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Consequences of Stress and Diet on the Immune and Endocrine Systems of Cattle and Their Effects on the Seasonal Shedding of Escherichia coli O157-H7

Investigators
Loneragan, Guy; Karunasena, Enusha; Brashears, Mindy
Institutions
Texas Tech University
Start date
2006
End date
2007
Objective
The purpose of this study is identifying the mechanism responsible for increased shedding of E. coli O157:H7, growth, and virulence factor expression. The hypothesis for this study, is that changes in diet do influence the expression of NE levels by the endocrine system, and the activation of the immune system in cattle during stressful versus non-stressful conditions, during various seasons, which does lead to increased expression of virulence factors and shedding of E. coli during the peaks seasons.

The stated objectives for this work were to evaluate the influence of diet and stress conditions on the homeostasis of the immune and endocrine system of cattle. Second, to determine the influence of these factors on the shedding of E. coli O157:H7, over the course of four seasons (winter, spring, summer, and fall).

More information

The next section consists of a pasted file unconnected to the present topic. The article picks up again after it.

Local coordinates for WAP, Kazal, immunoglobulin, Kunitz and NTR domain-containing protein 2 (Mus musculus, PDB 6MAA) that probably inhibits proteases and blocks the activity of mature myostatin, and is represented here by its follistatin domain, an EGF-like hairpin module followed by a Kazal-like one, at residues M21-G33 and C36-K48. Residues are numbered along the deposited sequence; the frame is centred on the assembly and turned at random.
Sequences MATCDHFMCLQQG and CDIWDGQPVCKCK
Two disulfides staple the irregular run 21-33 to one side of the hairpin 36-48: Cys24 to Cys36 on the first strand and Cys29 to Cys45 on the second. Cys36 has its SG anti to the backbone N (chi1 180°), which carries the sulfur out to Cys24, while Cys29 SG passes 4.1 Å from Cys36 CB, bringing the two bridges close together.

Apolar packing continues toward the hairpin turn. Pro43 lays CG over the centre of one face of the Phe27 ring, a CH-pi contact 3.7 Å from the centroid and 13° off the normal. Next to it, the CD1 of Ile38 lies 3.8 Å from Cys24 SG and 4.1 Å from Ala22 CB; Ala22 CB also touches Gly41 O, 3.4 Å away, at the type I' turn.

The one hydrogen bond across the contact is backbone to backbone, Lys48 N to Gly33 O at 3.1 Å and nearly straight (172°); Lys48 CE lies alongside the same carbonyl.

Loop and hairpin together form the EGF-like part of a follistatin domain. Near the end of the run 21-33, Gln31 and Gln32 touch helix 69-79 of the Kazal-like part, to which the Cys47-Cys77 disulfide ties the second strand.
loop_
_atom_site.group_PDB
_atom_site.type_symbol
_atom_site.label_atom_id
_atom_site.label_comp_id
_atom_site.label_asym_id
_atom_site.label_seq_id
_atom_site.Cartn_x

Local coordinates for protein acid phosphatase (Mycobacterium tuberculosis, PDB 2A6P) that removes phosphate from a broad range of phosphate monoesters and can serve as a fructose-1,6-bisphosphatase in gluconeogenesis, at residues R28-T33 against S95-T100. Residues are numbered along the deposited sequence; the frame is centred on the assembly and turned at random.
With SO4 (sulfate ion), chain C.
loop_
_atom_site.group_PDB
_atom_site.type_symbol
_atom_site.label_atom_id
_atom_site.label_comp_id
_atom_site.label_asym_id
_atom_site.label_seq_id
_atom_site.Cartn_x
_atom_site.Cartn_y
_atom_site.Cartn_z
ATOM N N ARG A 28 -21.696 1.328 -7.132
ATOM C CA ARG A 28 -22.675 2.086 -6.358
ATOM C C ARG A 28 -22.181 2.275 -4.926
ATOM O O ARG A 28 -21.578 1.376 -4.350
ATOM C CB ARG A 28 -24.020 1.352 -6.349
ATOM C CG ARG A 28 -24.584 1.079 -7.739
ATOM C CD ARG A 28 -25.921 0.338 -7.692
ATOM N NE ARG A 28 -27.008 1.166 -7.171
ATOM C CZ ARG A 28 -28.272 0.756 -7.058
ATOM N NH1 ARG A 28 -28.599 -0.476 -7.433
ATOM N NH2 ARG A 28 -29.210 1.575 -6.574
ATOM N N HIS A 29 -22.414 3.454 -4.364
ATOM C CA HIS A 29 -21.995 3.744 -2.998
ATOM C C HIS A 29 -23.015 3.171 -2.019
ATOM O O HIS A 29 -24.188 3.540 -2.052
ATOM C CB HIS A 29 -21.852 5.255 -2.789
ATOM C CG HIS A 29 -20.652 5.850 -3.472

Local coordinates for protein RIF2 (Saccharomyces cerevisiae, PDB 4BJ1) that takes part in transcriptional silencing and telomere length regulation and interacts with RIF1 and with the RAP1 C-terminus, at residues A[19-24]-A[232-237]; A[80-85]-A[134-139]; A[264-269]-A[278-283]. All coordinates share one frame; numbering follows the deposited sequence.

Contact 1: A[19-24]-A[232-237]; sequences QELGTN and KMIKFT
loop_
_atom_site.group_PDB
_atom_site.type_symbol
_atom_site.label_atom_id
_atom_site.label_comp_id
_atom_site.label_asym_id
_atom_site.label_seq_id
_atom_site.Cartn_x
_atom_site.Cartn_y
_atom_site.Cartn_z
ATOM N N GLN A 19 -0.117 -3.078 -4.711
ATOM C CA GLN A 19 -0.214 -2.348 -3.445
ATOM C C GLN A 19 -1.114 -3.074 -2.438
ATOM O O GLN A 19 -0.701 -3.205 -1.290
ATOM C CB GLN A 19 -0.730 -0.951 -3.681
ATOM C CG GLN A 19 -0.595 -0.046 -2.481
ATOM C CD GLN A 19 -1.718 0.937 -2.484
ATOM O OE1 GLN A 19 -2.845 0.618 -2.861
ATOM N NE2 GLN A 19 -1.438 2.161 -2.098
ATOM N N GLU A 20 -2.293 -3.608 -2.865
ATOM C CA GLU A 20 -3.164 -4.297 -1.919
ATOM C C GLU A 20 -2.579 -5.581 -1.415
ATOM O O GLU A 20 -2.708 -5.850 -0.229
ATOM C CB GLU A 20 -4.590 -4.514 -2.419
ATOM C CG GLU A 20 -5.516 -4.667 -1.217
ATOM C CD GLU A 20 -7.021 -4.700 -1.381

Findings: Pathogenic E.coli 0157:H7 shedding is a major source of concern in the food and cattle industry. Eliminating contamination sources and preventing the transmission of these organisms, is a goal for researchers and cattle and beef producers. This research sheds insight, into why increased shedding may occur during certain times. We demonstrate experimental evidence which suggests that bacterial organisms like pathogenic E. coli O157:H7 can use cattle stress hormones and other cattle-related conditions as a signal to grow more and to become more potent.

This study also tells us that, when cattle are stressed, their health, diet, and body-signals (stress hormones) are communication sources for bacteria. Bacteria use these cattle-related signals as a message, which causes them to grow rapidly and become more powerful, because they find their environment to be more stressful. All of these conditions in the cattle are likely events that can lead pathogenic bacteria, like E. coli O157:H7, to be shed more in greater cattle- stress conditions.

Funding Source
Nat'l. Cattlemen's Beef Assoc.
Project number
BC-2006-8
Categories
Escherichia coli
Bacterial Pathogens